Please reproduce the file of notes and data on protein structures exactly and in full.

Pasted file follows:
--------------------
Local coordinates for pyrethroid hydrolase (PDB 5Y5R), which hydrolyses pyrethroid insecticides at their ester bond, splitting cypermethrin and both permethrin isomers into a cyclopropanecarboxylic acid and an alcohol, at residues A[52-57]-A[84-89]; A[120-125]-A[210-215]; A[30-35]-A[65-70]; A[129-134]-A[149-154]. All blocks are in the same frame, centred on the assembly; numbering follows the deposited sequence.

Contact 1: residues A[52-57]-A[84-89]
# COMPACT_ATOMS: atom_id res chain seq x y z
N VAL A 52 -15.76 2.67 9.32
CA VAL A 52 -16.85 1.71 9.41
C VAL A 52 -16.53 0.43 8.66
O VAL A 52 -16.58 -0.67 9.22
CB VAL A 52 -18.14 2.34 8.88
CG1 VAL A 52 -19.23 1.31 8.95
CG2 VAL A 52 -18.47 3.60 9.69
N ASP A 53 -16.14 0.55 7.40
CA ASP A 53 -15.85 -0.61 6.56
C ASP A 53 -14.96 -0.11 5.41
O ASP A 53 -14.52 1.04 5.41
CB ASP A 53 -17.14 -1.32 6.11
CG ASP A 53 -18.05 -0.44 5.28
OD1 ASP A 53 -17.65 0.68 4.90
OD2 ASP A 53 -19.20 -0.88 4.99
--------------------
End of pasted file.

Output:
Local coordinates for pyrethroid hydrolase (PDB 5Y5R), which hydrolyses pyrethroid insecticides at their ester bond, splitting cypermethrin and both permethrin isomers into a cyclopropanecarboxylic acid and an alcohol, at residues A[52-57]-A[84-89]; A[120-125]-A[210-215]; A[30-35]-A[65-70]; A[129-134]-A[149-154]. All blocks are in the same frame, centred on the assembly; numbering follows the deposited sequence.

Contact 1: residues A[52-57]-A[84-89]
# COMPACT_ATOMS: atom_id res chain seq x y z
N VAL A 52 -15.76 2.67 9.32
CA VAL A 52 -16.85 1.71 9.41
C VAL A 52 -16.53 0.43 8.66
O VAL A 52 -16.58 -0.67 9.22
CB VAL A 52 -18.14 2.34 8.88
CG1 VAL A 52 -19.23 1.31 8.95
CG2 VAL A 52 -18.47 3.60 9.69
N ASP A 53 -16.14 0.55 7.40
CA ASP A 53 -15.85 -0.61 6.56
C ASP A 53 -14.96 -0.11 5.41
O ASP A 53 -14.52 1.04 5.41
CB ASP A 53 -17.14 -1.32 6.11
CG ASP A 53 -18.05 -0.44 5.28
OD1 ASP A 53 -17.65 0.68 4.90
OD2 ASP A 53 -19.20 -0.88 4.99